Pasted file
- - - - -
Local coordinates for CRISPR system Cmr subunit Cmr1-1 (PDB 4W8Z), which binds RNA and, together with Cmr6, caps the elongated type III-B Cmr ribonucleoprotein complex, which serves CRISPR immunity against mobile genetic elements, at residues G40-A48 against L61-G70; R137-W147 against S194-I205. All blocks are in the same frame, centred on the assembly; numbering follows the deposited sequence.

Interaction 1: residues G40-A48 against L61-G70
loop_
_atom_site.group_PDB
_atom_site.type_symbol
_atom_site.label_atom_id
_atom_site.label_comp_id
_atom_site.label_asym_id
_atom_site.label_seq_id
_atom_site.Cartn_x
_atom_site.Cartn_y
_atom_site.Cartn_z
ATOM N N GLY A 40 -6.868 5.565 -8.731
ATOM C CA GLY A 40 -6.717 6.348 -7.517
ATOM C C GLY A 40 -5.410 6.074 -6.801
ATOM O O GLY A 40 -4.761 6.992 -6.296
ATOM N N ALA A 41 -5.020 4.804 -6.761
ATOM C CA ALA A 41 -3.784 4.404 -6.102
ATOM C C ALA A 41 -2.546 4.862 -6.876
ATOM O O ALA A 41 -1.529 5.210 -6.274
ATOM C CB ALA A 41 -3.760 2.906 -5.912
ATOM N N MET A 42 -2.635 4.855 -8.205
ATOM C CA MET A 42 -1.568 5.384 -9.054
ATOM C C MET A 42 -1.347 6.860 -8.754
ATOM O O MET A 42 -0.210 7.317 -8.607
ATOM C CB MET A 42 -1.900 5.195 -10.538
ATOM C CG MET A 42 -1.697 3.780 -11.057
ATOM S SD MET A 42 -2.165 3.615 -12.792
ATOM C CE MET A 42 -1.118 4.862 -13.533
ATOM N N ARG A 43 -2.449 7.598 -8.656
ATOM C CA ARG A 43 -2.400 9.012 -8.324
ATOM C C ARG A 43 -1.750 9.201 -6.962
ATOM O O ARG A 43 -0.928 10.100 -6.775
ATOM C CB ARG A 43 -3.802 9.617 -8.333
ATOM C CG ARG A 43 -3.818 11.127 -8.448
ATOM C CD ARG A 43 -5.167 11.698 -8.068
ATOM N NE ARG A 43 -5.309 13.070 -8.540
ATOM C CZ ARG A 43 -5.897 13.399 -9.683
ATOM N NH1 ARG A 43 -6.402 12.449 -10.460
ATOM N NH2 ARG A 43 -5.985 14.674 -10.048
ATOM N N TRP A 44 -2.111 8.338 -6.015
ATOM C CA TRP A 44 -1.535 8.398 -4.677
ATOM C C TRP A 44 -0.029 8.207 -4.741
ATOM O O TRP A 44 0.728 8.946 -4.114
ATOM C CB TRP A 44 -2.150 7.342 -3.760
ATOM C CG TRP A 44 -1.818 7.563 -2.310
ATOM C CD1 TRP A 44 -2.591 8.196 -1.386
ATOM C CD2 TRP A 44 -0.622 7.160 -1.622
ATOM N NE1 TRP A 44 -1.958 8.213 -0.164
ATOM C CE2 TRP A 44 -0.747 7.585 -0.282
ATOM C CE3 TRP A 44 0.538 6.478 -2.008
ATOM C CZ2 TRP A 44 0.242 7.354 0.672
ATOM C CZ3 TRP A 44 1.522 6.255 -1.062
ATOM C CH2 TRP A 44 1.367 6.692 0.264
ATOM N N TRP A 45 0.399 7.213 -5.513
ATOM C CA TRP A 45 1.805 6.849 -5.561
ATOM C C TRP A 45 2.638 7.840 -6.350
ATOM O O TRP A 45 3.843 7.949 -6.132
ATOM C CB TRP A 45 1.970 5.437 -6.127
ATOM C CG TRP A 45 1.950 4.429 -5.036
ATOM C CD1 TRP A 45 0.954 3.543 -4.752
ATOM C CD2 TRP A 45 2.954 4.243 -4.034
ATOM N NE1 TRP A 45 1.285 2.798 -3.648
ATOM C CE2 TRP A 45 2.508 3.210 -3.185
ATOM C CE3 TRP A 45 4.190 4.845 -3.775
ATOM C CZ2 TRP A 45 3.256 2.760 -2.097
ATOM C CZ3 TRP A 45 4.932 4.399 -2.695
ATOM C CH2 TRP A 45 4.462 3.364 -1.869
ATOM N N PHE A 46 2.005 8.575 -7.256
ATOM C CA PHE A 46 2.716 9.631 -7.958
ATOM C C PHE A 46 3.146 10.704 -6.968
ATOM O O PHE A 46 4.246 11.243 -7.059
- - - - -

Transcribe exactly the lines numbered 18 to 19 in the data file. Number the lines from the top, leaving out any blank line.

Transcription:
ATOM C CA ALA A 41 -3.784 4.404 -6.102
ATOM C C ALA A 41 -2.546 4.862 -6.876